June 7

They’re Coming For You – A Novelette (Part 5)


I remember it was particularly dark that night. The new moon hid its face and the stars dimmed under the streetlights. Some of the streetlights were dead and others flickered and those shining brightly cast a soft reflection on the wet, glistening black road. I wore all black. I even thought of wearing a black ski mask but changed my mind at the last minute. A pastor sneaking off into the night felt silly for some reason but I understood the overabundance of caution.

Parking a few blocks away under the shade of large oak trees, I walked the rest of the way. It was easy to feel paranoid, to feel like every decision you make is either too much or not enough. Either way, I got a refreshing walk out of the deal in that crisp fall night. I didn’t look over my shoulder as I walked down the road, reminding myself that I was under the protection of the Lord. I swiftly headed to the Gergis’ house on 184 Festive Way. I glanced at my watch before reaching their house. It was almost midnight.

Even at that late of night, I dared not go to their front door and knock. I told Pat I’d be discreet and stuck to my word. I hopped over their chain link fence and walked up to their backdoor. I was glad the Gergis’ didn’t have a dog.

Tapping lightly on the door, I waited for a minute or so and knocked an octave lower. I waited another minute and questioned if I should knock a third time. When I raised my fist and almost rapped my knuckles against the door, it cracked open with the chain taut and secure. One big eye appeared in the dark crevice.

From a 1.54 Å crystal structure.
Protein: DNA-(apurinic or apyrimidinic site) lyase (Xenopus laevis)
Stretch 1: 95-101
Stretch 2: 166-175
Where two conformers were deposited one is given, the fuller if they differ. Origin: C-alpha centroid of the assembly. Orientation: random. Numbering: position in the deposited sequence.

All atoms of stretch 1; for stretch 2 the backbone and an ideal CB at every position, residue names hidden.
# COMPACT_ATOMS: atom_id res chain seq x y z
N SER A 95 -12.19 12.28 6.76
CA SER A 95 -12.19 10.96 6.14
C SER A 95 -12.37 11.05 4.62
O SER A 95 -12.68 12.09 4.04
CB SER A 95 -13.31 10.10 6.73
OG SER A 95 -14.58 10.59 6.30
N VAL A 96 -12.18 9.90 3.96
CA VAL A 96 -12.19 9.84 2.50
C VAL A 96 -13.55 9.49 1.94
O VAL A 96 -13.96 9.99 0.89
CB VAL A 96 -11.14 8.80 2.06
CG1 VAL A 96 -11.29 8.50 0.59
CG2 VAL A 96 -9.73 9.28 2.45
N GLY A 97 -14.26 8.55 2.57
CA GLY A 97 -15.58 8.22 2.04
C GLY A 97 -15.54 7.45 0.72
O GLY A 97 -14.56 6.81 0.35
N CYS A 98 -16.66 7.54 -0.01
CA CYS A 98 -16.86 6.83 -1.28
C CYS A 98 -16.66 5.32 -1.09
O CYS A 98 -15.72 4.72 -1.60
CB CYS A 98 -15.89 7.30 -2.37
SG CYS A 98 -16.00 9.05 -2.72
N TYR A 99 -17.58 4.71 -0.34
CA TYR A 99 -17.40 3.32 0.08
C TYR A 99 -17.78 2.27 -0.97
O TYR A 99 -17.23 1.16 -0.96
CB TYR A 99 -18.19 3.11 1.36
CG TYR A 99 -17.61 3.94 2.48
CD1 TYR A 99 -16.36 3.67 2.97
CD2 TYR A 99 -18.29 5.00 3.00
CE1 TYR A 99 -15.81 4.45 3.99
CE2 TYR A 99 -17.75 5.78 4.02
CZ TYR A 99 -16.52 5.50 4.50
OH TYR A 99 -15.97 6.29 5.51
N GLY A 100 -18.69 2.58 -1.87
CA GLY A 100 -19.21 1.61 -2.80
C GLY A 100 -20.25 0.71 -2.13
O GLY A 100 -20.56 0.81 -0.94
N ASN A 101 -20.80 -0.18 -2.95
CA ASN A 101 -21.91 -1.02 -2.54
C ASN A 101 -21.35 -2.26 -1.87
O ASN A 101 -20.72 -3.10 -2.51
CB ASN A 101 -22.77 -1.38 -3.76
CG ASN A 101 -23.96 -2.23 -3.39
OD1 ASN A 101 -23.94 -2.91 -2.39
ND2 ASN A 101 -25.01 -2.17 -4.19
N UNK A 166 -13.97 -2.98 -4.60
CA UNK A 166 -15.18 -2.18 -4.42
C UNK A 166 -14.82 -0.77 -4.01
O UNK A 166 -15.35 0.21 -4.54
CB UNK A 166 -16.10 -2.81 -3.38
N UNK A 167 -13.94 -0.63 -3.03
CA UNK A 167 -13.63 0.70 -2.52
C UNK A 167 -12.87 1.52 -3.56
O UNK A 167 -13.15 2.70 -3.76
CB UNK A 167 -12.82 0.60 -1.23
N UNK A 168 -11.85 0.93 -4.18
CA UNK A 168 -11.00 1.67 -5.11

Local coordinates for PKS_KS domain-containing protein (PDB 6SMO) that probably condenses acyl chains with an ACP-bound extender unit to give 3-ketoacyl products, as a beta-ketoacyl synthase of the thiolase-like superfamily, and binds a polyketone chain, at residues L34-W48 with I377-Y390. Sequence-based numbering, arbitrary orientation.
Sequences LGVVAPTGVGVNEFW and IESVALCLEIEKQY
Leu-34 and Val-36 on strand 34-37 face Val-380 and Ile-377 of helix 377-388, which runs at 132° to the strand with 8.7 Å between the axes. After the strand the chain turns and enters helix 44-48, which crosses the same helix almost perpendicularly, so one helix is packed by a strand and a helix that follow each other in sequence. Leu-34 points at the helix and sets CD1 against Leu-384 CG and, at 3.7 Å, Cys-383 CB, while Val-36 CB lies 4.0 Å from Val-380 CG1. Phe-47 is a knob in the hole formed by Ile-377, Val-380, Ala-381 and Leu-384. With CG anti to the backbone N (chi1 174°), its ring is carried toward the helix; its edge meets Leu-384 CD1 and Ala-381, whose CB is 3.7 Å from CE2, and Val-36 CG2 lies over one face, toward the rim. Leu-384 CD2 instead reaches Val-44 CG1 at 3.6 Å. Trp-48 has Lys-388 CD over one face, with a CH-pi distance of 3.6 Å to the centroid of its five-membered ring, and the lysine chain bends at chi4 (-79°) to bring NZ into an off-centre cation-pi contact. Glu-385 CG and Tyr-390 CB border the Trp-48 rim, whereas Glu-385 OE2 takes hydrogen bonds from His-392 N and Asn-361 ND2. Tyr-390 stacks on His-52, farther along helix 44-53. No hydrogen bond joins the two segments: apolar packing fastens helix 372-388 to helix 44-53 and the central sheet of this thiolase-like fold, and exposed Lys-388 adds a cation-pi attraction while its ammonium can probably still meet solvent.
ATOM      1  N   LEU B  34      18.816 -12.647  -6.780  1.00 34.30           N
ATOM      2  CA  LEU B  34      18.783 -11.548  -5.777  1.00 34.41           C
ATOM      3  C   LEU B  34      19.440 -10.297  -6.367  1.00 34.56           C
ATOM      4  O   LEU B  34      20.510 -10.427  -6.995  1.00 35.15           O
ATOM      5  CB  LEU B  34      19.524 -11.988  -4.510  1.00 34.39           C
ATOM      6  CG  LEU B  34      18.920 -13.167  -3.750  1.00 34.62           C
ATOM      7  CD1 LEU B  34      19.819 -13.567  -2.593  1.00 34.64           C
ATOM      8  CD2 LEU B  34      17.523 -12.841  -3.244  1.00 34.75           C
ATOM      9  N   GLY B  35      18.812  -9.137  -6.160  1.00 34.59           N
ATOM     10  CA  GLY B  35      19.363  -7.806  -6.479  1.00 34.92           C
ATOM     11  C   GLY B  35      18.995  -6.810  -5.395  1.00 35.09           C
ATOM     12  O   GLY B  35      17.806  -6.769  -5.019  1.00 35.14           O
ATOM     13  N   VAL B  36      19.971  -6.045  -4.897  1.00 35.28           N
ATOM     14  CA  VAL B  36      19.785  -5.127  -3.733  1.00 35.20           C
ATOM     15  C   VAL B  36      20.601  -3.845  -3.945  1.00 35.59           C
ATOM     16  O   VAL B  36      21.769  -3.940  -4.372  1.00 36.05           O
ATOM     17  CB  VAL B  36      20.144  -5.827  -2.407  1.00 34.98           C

“Pastor Jonathan,” Bartholomew Gergis said.

“Bartholomew,” I said.

“I’d invite you in, but it wouldn’t do much good. You’re too late. They’ve already left.”

“What, why? Where did they go?” I asked.

“On second thought, I suppose we should talk. I’ll make some tea,” he replied. Without another word, he closed the door, slipped the chain off the hook, and let me inside.

The backdoor led directly into his kitchen. It was sizeable enough with plenty of counter space, a window to see into the backyard, and a small, round breakfast table.

“Please sit,” he said. He wore a long blue robe and a nightcap on. His five o’clock shadow was prominent and his eyes looked bloodshot.

I sat and interlinked my fingers together, leaning forward with my elbows on my thighs.

“Coffee? Tea?” he asked. “We have herbal teas, green tea, or, my especial favorite, Earl Grey.”

“Green tea, thanks.”

He put a teapot on the stove and turned the dial to boil the water. “I’ll likely be whispering this whole time. You just never know what they can hear these days. Do you remember Sherry?”

The name kind of rang a bell but I couldn’t place it. “Sherry? Was that before my time?” I asked.

“No,” he said, shaking his head and leaning against the fridge. “I think you met her briefly a year or two ago at a church potluck. She was a reclusive type, but a good friend ours. When she agreed to come to the potluck, we thought maybe she’d come to the Lord and all, but she didn’t. It was strange. She came out, acted very cordial to everyone, and then swiftly went back to her old ways, yelling at the neighbor’s kids for running in her yard and keeping to herself. She rarely ever came out of the house for anything unless we invited her over for dinner. She got most of her food through Meals on Wheels. Sometimes her distant relative might come and bring her something. But, as we quickly learned, good food tended to bring out the best in her. Once she had a good meal, things changed in that woman, something good and wholesome. The bitterness washed away for a time. That’s how we got to know her when we invited her over for dinner. She loved Holly’s pot roast. Between you and me, that always perplexed me. Holly’s pot roast is fine, but…” and his voice grew real quiet. “It’s not that good.”